Days before Britain takes over the EU presidency, German Chancellor Schröder has lashed out at the UK's version of Europe and Prime Minister Tony Blair's entrenched stance on his country's EU rebate.
Blair has angered both Schröder and Chirac
The stormy EU summit over the bloc's budget over the weekend which collapsed in acrimony appeared to have left a bitter aftertaste on Tuesday as German Chancellor Gerhard Schröder launched a frontal attack on Britain's vision of Europe and its economic model.
Without specifically naming British Prime Minister Tony Blair, Schröder said that the continent's welfare state and its "values" were under threat in the wake of the failed budget negotiations in Brussels and the troubled bid to ratify the first-ever EU constitution.
"There is a special European social model to protect that has developed on the continent," said Schröder, who will likely be facing early elections in September. "Through the integration of Europe, the common market and later the common currency, we have been able to overcome the forms of nationalism that brought our continent so much suffering," he said.
"Those who want to destroy this model due to national egotism or populist motives do a terrible disservice to the desires and rights of the next generation."
"Leveling Europe to a pure market"
Blair and Schröder in happier times
"At its heart, it is about the question, which Europe do we want?" he said. "Do we want a single Europe that it able to take action, a true political union as is foreseen in the constitution? Or do we want a big free-trade union, do we want to go from the European Union back to the European Economic Community?"
He said there was no doubt Europe needed a political union and warned against "leveling (Europe) down to a pure market."
Over the weekend in Brussels, Schröder blamed the "inflexible" stance of Blair for the breakdown of EU budget negotiations for 2007 - 2013, saying Blair's steadfast refusal to back down on Britain's long-cherished EU rebate worth around 4.6 billion euros yearly killed any possible deal.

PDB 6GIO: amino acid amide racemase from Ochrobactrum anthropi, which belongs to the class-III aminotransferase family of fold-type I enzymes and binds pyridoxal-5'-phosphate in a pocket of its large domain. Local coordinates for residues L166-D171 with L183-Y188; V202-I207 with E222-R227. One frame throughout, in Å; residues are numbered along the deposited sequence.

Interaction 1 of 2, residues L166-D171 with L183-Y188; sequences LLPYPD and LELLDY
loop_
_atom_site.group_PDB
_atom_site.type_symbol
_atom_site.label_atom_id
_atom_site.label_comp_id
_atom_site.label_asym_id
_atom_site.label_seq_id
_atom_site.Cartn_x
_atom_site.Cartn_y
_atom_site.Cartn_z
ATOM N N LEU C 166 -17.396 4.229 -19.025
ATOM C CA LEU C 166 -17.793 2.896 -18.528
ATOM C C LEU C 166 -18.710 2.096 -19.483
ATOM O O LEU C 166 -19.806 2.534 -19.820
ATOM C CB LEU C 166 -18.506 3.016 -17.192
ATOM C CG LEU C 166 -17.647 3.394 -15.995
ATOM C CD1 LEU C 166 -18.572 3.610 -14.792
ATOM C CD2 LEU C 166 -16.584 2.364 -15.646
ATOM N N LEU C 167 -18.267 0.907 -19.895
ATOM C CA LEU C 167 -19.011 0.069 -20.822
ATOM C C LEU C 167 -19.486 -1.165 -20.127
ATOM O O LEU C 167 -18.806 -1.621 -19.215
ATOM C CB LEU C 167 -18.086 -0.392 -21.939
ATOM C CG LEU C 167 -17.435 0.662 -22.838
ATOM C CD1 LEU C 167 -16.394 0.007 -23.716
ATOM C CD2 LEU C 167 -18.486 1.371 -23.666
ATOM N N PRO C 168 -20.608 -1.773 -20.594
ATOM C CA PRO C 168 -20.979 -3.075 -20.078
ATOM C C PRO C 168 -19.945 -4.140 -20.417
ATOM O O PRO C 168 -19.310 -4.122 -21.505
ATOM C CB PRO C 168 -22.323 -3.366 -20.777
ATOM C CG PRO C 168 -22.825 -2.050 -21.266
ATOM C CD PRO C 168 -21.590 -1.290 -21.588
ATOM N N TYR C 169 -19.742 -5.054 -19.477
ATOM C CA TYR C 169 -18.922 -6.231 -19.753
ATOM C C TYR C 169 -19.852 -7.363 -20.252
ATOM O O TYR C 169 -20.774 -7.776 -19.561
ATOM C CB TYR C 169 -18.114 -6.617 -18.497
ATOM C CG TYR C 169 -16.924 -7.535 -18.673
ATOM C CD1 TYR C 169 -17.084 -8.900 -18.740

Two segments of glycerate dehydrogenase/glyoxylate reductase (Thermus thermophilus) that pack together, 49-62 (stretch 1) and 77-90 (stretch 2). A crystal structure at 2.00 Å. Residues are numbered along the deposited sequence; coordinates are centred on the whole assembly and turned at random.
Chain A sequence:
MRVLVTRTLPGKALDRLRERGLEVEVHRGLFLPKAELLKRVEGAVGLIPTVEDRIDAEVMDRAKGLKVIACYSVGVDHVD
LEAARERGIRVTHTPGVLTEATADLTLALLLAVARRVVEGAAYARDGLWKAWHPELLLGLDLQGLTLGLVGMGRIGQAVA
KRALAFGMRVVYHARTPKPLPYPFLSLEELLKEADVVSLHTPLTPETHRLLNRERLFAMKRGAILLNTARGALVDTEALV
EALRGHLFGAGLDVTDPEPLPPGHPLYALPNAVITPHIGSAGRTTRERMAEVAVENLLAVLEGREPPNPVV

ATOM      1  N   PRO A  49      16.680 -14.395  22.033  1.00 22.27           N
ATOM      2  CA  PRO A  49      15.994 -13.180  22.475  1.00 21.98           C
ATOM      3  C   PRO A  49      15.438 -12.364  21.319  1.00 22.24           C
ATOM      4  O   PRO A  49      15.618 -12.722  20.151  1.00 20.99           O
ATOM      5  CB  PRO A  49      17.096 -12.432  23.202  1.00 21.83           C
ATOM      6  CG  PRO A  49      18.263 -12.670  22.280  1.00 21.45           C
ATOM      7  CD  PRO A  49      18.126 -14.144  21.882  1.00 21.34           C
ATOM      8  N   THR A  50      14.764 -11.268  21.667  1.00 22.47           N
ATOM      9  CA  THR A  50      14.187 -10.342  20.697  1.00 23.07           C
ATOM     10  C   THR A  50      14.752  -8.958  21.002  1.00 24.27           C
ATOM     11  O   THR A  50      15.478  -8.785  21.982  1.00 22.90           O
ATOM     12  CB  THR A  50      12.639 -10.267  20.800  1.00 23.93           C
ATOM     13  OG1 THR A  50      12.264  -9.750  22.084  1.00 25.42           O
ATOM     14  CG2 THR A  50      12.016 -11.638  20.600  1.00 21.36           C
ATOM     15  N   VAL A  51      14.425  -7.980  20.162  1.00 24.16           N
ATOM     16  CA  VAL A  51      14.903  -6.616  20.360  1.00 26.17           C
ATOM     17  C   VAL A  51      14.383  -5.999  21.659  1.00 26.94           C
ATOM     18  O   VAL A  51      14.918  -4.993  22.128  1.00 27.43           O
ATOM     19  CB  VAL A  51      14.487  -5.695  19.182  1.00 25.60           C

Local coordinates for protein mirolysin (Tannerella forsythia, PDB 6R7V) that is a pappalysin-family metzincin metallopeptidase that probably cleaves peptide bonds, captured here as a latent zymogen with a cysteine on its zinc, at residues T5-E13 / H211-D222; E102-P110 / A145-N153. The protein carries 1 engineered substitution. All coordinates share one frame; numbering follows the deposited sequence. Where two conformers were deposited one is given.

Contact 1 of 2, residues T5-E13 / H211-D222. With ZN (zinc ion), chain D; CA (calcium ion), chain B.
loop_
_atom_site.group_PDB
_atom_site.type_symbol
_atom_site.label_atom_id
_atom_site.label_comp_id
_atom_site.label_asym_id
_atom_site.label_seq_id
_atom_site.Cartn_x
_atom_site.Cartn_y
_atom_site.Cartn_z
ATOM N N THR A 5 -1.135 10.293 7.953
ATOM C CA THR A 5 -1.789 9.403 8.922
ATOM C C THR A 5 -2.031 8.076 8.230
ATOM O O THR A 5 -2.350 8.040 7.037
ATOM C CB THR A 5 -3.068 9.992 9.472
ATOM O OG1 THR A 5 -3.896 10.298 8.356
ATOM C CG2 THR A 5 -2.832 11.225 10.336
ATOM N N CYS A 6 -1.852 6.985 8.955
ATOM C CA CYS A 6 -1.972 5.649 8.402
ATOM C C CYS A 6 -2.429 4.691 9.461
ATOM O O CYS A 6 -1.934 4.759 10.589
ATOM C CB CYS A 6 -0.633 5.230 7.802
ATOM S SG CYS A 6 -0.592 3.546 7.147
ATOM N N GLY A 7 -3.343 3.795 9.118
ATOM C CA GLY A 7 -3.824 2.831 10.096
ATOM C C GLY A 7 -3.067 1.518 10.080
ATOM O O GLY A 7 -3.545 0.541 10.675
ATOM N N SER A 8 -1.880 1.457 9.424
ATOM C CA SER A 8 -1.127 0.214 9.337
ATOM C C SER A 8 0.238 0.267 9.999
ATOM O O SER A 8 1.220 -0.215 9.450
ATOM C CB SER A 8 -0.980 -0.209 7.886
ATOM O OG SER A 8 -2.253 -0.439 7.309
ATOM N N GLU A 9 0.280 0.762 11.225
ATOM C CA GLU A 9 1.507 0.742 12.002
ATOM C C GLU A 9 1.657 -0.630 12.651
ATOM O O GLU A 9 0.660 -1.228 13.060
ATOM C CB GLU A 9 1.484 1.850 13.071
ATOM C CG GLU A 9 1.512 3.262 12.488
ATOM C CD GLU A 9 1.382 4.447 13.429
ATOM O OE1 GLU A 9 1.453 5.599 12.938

Since then other European leaders such as Luxembourg Prime Minister Jean-Claude Juncker, who holds the rotating EU presidency, have joined the chorus in accusing Blair of trying to reduce the bloc to little more than a free-trade zone.
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On Monday, Blair reiterated his stance during a speech to the House of Commons in London, saying: "It was not the right concept for Great Britain and it was not the right concept for Europe."
The acrimony comes at a time when Blair is preparing to take over the six-month rotating EU presidency on July 1 and is expected to pour oil on troubled waters. Blair, who is due to deliver a speech to the European parliament on Thursday about his vision for Europe and his plans for the next six months, said Tuesday he thought a deal could be reached this time.
"We see our role in presidency in part as also trying to launch that debate, and do it in a constructive way, do it in a way that's open to the views of others and tries to get some form of consensus as to how we move forward," Blair said.
British pragmatism but no deal on budget
But experts remain skeptical.
Janis Emmanouilidis, expert on the EU at the Center for Applied Policy Research in Munich said it was doubtful that a deal on EU finances could be reached during Blair's presidency.
Emmanouilidis said the row over money had exposed two diametrically opposite political directions within the bloc: While Schröder, Chirac and Juncker see the EU as a visionary social model and not just as a politically enriched trade zone, Blair was treading in the neoliberal footsteps of former British Prime Minister Margaret Thatcher.
"But Blair won't initiate this debate during his term because he knows that such theoretical discussions don't strike a chord among citizens," he said.
Britain is one of the few EU countries whose economy is doing well
The EU expert concluded that Blair's presidency would be marked, not so much by concrete things, but rather by lots of discussions. "But controversial debates are also urgently needed," Emmanouildis said. "It's about economic orientation and the prospects that Europe needs to be able to function in the long term."